The definition of an "occupier" in terms of ESTA is currently interpreted by our courts in the wide sense to include spouses, other family members and dependents. The reason for this may very well be accredited to the fact that the ESTA Act was previously silent on defining further categories of occupants who are dependent and/or residing with or under the occupier who enjoys actual consent from the land owner.

The above view was catalysed by the majority's decision in the Klaase[1] judgement, where the Constitutional Court rejected the narrow construction of the definition, as well as the previous distinction between "occupiers" and residents (usually family members). The minority however did caution against ignoring the distinction, which may have given way to the legislatures intention to insert the definitions of what constitutes a "family" and a "dependent" into the amendment act.

What is however evident in Klaase is that an occupant's status, which is solely dependent on an occupier with actual consent, should be determined on a case by case bases. There are specific circumstances, like in Klaase, where an occupier's dependents/family members have lived on the land longer than the prescribed period, thus acquiring a presumption of tacit/actual consent, in terms of section 3 of the act. In these instances where the land owner has taken no positive steps to evict or interrupt consent, residents will acquire status as "occupiers" in terms of ESTA.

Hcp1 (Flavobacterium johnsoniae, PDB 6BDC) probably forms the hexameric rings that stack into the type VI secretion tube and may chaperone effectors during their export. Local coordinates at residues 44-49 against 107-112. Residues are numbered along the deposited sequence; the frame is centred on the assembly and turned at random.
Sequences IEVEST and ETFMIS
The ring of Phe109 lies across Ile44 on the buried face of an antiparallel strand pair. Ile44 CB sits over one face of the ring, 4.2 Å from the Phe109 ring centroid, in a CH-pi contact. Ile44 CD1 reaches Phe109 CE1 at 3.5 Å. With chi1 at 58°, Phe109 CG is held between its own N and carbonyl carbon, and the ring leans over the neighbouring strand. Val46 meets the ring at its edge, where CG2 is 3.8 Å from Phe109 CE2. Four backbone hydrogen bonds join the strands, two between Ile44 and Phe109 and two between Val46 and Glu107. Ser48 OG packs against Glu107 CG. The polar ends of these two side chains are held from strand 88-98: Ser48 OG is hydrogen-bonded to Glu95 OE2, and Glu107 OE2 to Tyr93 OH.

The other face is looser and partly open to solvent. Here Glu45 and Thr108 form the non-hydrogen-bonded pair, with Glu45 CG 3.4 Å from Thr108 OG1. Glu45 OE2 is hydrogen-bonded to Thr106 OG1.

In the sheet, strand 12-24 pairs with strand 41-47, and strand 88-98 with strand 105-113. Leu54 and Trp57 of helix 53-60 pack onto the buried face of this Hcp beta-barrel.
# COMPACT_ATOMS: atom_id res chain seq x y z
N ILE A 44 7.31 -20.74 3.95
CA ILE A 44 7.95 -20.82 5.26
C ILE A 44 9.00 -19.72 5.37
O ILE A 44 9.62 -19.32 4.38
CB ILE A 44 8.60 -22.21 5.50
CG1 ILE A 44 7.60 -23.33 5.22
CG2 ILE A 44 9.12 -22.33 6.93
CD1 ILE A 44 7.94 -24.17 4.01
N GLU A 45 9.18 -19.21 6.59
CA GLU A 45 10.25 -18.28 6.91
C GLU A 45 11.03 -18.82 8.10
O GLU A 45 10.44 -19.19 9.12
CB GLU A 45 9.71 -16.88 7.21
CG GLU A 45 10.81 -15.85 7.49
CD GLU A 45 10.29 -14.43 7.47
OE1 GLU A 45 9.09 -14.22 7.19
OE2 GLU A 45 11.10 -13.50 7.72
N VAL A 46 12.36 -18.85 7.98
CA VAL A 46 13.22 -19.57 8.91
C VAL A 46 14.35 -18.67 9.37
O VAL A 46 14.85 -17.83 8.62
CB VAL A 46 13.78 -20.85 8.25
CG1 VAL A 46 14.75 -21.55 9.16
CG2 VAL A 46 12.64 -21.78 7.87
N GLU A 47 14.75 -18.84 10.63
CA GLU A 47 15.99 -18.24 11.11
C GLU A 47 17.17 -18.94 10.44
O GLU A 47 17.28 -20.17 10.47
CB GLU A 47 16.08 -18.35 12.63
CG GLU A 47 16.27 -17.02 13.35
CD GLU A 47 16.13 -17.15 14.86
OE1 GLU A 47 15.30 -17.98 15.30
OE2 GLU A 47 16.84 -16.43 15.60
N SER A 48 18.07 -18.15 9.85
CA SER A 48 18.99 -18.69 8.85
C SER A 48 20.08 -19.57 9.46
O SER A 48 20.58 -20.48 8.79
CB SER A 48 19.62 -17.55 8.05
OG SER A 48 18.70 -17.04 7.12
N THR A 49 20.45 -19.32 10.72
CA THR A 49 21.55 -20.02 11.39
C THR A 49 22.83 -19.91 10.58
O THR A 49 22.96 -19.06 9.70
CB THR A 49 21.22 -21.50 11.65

How then does the specific insertion of the definitions of a "family member" and a "dependent" narrow the definition of an "occupier", and why is this important for land owners?